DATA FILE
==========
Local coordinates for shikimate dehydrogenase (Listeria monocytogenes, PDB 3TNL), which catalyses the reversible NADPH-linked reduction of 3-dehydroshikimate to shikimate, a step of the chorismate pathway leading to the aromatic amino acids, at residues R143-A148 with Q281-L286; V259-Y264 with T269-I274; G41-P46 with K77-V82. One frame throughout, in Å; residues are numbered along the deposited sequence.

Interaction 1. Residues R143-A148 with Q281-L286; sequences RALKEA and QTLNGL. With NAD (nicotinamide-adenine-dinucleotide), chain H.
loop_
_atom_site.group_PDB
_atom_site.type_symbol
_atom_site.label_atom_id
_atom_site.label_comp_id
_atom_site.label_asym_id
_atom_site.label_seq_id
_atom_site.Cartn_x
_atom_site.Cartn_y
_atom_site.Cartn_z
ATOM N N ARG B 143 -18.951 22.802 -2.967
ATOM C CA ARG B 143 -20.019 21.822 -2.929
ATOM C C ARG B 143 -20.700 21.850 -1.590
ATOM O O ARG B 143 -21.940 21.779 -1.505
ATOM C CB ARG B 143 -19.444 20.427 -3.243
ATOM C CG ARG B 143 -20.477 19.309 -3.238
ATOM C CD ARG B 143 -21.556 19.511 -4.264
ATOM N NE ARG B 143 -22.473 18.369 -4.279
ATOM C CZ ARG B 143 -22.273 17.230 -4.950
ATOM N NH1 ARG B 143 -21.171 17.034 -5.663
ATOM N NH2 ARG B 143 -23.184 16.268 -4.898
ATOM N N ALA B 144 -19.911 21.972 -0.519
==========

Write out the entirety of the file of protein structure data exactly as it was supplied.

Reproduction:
Local coordinates for shikimate dehydrogenase (Listeria monocytogenes, PDB 3TNL), which catalyses the reversible NADPH-linked reduction of 3-dehydroshikimate to shikimate, a step of the chorismate pathway leading to the aromatic amino acids, at residues R143-A148 with Q281-L286; V259-Y264 with T269-I274; G41-P46 with K77-V82. One frame throughout, in Å; residues are numbered along the deposited sequence.

Interaction 1. Residues R143-A148 with Q281-L286; sequences RALKEA and QTLNGL. With NAD (nicotinamide-adenine-dinucleotide), chain H.
loop_
_atom_site.group_PDB
_atom_site.type_symbol
_atom_site.label_atom_id
_atom_site.label_comp_id
_atom_site.label_asym_id
_atom_site.label_seq_id
_atom_site.Cartn_x
_atom_site.Cartn_y
_atom_site.Cartn_z
ATOM N N ARG B 143 -18.951 22.802 -2.967
ATOM C CA ARG B 143 -20.019 21.822 -2.929
ATOM C C ARG B 143 -20.700 21.850 -1.590
ATOM O O ARG B 143 -21.940 21.779 -1.505
ATOM C CB ARG B 143 -19.444 20.427 -3.243
ATOM C CG ARG B 143 -20.477 19.309 -3.238
ATOM C CD ARG B 143 -21.556 19.511 -4.264
ATOM N NE ARG B 143 -22.473 18.369 -4.279
ATOM C CZ ARG B 143 -22.273 17.230 -4.950
ATOM N NH1 ARG B 143 -21.171 17.034 -5.663
ATOM N NH2 ARG B 143 -23.184 16.268 -4.898
ATOM N N ALA B 144 -19.911 21.972 -0.519